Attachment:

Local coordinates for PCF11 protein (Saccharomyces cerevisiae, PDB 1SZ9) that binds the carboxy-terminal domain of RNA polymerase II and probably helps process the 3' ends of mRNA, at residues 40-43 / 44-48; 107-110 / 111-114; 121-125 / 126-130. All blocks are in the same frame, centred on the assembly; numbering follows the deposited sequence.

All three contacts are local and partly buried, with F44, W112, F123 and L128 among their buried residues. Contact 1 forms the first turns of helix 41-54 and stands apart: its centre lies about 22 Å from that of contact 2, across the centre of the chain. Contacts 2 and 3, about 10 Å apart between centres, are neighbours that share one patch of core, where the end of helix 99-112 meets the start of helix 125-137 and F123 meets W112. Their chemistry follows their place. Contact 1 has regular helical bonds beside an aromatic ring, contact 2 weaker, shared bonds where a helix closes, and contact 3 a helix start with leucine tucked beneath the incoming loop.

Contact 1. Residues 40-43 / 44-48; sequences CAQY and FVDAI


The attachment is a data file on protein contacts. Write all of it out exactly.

Local coordinates for PCF11 protein (Saccharomyces cerevisiae, PDB 1SZ9) that binds the carboxy-terminal domain of RNA polymerase II and probably helps process the 3' ends of mRNA, at residues 40-43 / 44-48; 107-110 / 111-114; 121-125 / 126-130. All blocks are in the same frame, centred on the assembly; numbering follows the deposited sequence.

All three contacts are local and partly buried, with F44, W112, F123 and L128 among their buried residues. Contact 1 forms the first turns of helix 41-54 and stands apart: its centre lies about 22 Å from that of contact 2, across the centre of the chain. Contacts 2 and 3, about 10 Å apart between centres, are neighbours that share one patch of core, where the end of helix 99-112 meets the start of helix 125-137 and F123 meets W112. Their chemistry follows their place. Contact 1 has regular helical bonds beside an aromatic ring, contact 2 weaker, shared bonds where a helix closes, and contact 3 a helix start with leucine tucked beneath the incoming loop.

Contact 1. Residues 40-43 / 44-48; sequences CAQY and FVDAI